Monday, January 26, 2009

Obession is a Dangerous Thing (Part I)

It should be noted, dear reader, that obsession is a dangerous thing.

Also, that patience is a virtue. Bear with me here.

Recently, two stories in the news jumped out at me. So far in the month of January of 2009, two American teenagers were convicted of killing family members in cases that both mention that dastardly devilish device demoralizing us all – video games. In one of the stories, from Maryland, the nefarious “video games” are merely mentioned amongst the other, more important facts. In the other story, out of Ohio, a game – HALO 3, specifically – is listed as the reason for the crime.

Immediately, I found this odd. Not the story from Ohio – before I’d read full articles about it, I was convinced that it was just another opportunistic story for “the media” to jump all over gaming and tell the public how terrible and detrimental it is for our youth. What seemed odd was the story from Maryland – it basically stated that the youth shot and killed both of his parents, and both of his brothers, and then left the scene to go “play video games” with his friends. Aside from this brief mention in the story, games and the influence of gaming was not mentioned at all. Was “the media” slipping in my old age?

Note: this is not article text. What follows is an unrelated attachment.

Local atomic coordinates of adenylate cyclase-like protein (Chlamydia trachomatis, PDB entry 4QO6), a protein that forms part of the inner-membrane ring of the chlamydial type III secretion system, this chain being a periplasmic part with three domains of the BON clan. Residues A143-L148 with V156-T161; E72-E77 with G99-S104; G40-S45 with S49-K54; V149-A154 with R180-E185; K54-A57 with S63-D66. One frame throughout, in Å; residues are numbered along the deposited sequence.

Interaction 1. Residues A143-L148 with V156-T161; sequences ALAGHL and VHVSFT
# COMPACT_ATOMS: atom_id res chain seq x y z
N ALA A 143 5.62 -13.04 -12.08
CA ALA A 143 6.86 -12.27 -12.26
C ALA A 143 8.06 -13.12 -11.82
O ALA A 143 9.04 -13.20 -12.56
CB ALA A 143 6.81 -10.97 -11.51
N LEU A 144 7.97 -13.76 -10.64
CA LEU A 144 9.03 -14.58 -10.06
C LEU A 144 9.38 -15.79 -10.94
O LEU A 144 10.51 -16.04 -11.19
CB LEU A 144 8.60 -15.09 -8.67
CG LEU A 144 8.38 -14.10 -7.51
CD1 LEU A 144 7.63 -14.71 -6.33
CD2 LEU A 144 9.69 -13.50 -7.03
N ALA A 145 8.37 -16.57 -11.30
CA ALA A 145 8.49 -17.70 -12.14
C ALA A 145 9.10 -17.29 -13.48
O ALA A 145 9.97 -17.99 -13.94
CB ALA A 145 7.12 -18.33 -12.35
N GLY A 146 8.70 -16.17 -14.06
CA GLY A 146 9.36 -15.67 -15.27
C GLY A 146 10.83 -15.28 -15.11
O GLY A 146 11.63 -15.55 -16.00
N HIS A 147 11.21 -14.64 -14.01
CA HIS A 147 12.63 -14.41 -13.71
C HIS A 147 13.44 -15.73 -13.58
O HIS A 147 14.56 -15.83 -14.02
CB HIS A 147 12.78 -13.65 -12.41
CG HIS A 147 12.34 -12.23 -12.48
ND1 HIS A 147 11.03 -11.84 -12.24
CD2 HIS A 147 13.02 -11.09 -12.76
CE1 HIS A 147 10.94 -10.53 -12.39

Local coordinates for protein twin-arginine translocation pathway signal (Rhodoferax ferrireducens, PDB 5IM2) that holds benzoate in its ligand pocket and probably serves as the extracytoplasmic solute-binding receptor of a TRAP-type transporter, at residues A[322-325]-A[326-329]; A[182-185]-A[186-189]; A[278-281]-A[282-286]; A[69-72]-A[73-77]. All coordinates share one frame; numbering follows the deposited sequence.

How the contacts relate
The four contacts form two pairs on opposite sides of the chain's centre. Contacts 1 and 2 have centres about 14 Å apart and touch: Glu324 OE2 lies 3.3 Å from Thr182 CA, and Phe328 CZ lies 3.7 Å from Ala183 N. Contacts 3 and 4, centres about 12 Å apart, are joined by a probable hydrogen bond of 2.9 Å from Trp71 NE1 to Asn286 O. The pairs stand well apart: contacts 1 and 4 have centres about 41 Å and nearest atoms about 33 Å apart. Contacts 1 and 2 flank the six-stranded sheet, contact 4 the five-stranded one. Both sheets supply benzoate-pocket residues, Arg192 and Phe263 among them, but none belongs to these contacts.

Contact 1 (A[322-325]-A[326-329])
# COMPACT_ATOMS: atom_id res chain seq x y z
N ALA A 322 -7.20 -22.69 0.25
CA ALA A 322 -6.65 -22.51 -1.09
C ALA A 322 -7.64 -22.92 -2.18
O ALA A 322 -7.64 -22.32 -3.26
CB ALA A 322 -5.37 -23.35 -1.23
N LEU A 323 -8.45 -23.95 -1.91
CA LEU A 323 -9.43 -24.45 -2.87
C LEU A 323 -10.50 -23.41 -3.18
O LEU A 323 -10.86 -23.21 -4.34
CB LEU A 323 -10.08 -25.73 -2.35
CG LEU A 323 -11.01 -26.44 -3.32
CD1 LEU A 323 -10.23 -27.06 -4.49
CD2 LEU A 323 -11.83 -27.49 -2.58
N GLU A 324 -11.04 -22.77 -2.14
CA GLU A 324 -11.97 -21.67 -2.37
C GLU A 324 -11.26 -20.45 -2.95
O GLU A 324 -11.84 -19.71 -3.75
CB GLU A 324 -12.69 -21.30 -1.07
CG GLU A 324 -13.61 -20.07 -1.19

Video Game Addiction?

In the story out of Maryland, the attack perpetrated by the youth was horribly disturbing, and apparently may have been the result of a psychotic break brought on by a lifetime of abuse imparted upon him by his parents. At the sentencing, the youths extended family, including aunts, uncles and grandparents, all stood by him to show him their support and claimed that they had no doubt in their minds that he had been abused. This seeming to be the case, the press thankfully didn’t latch on to the small part of the story where he left to go play games.

Let’s take a look at this case for a moment. If the claims of abuse are true, then, from a psychological standpoint, one can draw certain conclusions. If we assume that past abuse caused the teen to “snap” from normal reasoning and was the major contributing factor in his actions, then we can extrapolate that leaving the scene to play games might have actually been somewhat therapeutic for him, providing that lost sense of normalcy after such a (though self induced) traumatic event. And so, while I usually get mad at “the media” for the way they portray gaming as evil every chance they get, I actually applaud them for their coverage here.

(to be continued)

Md. teen who killed family gets 4 life sentences [Associated Press]

- Goodchild

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